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The Creepy Wax Covered heads of 19th Century Thieves and Murderers

The head of 19th century physician and psychiatrist Cesare Lombroso has been preserved in a glass chamber since his death in 1909.

The former professor of forensic medicine’s sleeping face is now displayed in the Museum of Criminal Anthropology in Turin, Italy, along with the wax-covered heads, brains, body parts and skulls of the soldiers, civilians and convicts whom he studied.

As well as the skull of notorious thief and bandit Giuseppe Villella, the exhibition includes the Gallows of Turin (used in 1865 for Turin’s last hanging) and forms part of the Museum of Man, coordinated by Giacomo Giacobini to celebrate Lombroso’s and Turin’s influence on scientific thinking in criminology, psychology and anthropology.

Although the exhibition opened recently, Lombroso displayed his collection to the public as early as 1884. The spectacle grew as scholars and doctors, who were interested in his work, sent more artifacts from various parts of the world to support his research. In 1892, Lombroso established the Psychiatric and Criminology Museum in Turin, where he formally presented the labelled skulls and wax-covered heads of convicts alongside the tools and weapons which they used to commit their crimes.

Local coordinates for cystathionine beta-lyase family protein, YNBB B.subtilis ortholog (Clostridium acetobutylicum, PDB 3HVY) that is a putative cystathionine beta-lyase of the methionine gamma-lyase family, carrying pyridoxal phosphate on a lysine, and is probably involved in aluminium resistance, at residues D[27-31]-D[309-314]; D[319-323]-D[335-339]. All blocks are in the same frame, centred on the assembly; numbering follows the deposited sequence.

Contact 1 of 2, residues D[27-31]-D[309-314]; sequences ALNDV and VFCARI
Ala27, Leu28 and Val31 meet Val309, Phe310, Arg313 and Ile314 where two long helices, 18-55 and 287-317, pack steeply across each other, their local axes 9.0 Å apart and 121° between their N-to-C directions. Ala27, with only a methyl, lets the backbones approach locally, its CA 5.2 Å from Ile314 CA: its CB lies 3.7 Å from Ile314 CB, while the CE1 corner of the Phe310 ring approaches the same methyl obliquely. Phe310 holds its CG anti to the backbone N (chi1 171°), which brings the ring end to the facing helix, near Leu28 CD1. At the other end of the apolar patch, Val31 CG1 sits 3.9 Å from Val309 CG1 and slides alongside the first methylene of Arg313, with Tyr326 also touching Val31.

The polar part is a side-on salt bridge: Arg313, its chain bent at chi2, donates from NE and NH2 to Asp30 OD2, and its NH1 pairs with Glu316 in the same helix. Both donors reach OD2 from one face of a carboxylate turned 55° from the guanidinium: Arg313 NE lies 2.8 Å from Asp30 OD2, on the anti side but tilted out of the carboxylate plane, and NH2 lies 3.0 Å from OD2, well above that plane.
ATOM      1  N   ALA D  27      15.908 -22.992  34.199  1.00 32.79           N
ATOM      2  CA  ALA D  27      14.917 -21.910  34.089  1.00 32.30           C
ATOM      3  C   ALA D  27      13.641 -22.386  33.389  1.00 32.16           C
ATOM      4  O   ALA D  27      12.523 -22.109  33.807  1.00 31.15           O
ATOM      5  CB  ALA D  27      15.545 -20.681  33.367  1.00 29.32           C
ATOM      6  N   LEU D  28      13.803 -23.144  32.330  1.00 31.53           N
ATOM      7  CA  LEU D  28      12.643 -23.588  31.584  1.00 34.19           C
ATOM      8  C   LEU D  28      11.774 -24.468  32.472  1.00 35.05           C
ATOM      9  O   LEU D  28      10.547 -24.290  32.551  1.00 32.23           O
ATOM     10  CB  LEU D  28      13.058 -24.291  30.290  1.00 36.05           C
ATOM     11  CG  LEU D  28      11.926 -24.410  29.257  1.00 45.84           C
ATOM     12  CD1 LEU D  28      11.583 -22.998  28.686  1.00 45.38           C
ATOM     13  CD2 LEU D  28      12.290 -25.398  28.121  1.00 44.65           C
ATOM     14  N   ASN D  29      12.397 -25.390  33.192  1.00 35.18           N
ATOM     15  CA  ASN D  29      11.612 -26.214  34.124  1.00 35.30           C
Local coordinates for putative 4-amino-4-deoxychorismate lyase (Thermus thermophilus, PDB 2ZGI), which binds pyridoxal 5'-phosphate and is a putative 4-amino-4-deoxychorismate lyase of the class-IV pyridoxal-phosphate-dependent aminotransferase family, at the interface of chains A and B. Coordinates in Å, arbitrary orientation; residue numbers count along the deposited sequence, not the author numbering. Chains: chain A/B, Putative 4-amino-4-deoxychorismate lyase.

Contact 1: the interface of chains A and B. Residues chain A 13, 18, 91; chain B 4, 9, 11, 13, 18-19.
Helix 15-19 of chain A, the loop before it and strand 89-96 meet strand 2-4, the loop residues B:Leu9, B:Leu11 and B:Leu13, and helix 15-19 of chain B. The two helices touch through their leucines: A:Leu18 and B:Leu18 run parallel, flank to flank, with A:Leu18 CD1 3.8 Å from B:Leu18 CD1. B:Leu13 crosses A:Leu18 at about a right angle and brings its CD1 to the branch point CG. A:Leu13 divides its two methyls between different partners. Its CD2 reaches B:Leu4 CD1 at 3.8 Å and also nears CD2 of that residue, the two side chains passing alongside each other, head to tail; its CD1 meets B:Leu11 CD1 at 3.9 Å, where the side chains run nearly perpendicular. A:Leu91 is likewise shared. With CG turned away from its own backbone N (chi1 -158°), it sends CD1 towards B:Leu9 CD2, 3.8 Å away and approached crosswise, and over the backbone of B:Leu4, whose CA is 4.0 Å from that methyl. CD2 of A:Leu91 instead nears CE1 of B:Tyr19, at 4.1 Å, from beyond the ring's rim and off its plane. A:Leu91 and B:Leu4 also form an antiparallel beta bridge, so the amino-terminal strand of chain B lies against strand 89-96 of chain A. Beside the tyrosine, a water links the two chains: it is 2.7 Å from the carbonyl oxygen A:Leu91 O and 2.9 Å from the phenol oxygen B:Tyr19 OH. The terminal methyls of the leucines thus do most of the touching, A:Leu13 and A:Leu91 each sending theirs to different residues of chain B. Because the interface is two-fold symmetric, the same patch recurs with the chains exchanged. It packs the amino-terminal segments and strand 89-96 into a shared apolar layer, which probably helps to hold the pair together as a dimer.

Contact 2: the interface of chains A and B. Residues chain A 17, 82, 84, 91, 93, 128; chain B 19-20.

As Lombroso was interested in how physical features could indicate whether an individual was prone to crime or ‘madness’, a substantial number of the body parts and possessions, now largely over a century old, were sent or claimed from asylums and prisons and there have reportedly been requests for them to be returned to family members.

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